Lump, It's what I'm cooking over. Chris A, Thanks for letting me play here.

  3. #13
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    Let me clarify a couple or three points: In the paragraph quoted above I was trying to describe the nature of TQ, #1 and #2 and their uses. The rate I note (1 level tsp/5 lbs of meat) refers to an application where thorough direct contact is assured from the get-go, specifically, ground mixes for sausage.

    As we've discussed in other threads, cure ratios are dependent on techniques used. Direct application in a ground mix is different from direct application to an exterior of an intact cut, like belly, and, depending on cure time, direct application to a thick cut, like butt, might be different from the thinner belly. Curing brines are different from dry cures. Though 'direct', they're diluted. If you'll note the recipe that Tom posted, especially the ratio (1 quart water: 1.33 tsp prague) and then note the commentary:

    Most important thing that we found we had to do in order to approach the smoked pork chops you can buy was that we injected the loin in many places so as to get the brine uniformly throughout it. Our first try without injecting resulted in smoked pork chop taste only on the outside and that disappeared overnight in the fridge.

    you can see this clearly. Though that amount would have been enough were the butt ground for sausage, it was not enough for a curing brine alone, but was when the brine was injected. Ratios are, clearly then, different between straight curing brines and injection cures.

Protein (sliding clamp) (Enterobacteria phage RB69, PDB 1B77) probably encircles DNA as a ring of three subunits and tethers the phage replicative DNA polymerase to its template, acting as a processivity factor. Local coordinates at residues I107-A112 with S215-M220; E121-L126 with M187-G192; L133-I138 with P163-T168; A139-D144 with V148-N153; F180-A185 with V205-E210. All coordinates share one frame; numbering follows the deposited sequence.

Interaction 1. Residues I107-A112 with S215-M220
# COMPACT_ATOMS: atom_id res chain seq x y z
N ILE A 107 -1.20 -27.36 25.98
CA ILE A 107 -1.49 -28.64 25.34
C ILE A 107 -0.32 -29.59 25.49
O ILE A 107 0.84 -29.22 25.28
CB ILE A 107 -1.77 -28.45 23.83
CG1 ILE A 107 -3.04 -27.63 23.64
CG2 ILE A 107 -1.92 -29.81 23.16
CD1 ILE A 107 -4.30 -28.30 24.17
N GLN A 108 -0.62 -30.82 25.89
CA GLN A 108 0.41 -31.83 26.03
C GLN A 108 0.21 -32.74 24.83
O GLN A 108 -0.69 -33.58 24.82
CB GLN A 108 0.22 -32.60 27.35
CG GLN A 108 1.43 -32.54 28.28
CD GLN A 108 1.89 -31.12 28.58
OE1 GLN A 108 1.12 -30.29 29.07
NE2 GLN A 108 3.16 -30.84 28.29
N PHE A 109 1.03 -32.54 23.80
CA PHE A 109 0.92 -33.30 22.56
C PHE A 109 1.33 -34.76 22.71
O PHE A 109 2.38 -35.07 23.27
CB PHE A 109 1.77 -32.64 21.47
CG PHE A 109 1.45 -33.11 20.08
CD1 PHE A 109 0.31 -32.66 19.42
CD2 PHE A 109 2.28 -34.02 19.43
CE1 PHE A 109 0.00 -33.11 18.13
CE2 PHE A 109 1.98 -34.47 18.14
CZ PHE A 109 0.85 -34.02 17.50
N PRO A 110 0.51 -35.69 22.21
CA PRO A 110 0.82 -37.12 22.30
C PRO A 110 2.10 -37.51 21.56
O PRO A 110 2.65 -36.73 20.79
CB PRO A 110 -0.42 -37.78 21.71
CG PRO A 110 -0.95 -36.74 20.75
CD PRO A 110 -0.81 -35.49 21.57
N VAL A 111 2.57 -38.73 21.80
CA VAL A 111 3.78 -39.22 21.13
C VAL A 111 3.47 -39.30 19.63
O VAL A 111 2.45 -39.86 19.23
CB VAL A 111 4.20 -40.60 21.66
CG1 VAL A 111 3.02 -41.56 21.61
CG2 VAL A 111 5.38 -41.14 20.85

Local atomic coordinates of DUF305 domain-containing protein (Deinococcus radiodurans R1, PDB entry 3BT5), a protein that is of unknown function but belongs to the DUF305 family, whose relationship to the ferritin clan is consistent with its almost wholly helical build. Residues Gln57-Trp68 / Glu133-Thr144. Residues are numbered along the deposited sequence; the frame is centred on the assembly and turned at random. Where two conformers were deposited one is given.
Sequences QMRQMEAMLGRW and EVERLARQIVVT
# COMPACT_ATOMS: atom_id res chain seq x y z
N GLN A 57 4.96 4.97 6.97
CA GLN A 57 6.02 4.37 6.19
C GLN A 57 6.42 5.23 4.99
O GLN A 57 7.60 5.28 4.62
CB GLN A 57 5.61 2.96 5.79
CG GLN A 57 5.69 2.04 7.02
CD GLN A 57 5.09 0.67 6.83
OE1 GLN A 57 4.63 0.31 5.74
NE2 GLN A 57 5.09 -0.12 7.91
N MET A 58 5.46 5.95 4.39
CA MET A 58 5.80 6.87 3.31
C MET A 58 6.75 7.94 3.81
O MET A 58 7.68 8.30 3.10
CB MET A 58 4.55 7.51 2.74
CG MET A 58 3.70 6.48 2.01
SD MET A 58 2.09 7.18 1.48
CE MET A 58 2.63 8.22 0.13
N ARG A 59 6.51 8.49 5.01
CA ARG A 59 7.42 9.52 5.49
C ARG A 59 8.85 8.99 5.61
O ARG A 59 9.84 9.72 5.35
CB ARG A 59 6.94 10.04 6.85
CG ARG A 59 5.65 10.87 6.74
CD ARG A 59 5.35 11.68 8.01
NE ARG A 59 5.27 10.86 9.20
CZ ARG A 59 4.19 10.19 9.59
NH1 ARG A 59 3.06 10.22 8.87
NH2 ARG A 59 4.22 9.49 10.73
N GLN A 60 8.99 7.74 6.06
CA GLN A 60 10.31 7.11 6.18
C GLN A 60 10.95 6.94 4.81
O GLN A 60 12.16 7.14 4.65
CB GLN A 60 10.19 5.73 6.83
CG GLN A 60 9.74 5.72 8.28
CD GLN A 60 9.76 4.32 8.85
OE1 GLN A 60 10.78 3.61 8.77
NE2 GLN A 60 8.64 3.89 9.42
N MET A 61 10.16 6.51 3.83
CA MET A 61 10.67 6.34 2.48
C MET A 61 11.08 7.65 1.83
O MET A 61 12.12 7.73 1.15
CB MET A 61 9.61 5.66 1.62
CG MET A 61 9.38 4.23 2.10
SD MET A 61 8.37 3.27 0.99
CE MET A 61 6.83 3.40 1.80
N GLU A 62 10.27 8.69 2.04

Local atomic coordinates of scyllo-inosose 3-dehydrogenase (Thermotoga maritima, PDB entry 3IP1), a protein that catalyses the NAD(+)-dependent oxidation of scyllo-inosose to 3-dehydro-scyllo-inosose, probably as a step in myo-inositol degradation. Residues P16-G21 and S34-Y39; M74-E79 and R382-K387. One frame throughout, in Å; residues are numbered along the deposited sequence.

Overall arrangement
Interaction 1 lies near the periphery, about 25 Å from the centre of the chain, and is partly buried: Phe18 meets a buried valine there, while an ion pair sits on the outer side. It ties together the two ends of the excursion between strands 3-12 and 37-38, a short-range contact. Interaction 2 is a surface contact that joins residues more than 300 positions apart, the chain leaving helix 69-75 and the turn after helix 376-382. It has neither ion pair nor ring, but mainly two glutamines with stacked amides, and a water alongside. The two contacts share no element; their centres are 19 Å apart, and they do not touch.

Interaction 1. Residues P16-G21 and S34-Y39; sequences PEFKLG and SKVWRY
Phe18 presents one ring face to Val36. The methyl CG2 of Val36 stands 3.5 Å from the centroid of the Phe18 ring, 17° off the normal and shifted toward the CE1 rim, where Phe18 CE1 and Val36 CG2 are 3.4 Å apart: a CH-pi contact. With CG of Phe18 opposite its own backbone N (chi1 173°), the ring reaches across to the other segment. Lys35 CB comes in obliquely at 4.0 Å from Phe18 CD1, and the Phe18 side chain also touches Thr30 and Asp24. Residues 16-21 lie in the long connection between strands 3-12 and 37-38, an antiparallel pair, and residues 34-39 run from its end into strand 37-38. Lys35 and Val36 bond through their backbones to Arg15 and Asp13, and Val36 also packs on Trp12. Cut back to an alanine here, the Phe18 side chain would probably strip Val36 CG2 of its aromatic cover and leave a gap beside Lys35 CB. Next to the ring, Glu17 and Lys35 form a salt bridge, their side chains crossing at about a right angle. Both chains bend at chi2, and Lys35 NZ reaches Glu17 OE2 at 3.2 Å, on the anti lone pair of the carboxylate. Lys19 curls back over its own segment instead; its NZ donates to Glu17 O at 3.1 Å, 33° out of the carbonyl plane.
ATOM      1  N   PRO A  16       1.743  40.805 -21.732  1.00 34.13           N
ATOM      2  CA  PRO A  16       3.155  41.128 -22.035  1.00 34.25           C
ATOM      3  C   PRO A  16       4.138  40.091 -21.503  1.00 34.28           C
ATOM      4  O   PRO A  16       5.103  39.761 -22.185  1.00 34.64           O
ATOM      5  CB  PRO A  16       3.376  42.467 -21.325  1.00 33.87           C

Hope this helps.
    Kevin

  4. #14
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    Just to jump in as well with a few changes I have made (although as Shawn posted is excellent!).

    I did prefer a straight dry cure. I added the wine the first time I tossed this together but found it almost overpowered the other ingredients. The spice rub as posted is wicked. The only changes I made were to add some green peppercorns, a little cumin and some allspice. I have also since cut out the crushed red pepper. Like I say no reason really just personal tastes. I also let it cure for a long time (about three weeks for a good size packer).

    The next time I do this (probably not for a couple months, I have to run down to Seattle to get decent priced brisket) I am going to try and inject the cure into the brisket. Not sure how that will turn out but what the heck!

    Clark

  5. #15
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    Hi everyone, I recently had quite a bit of success with a combination of techniques listed here.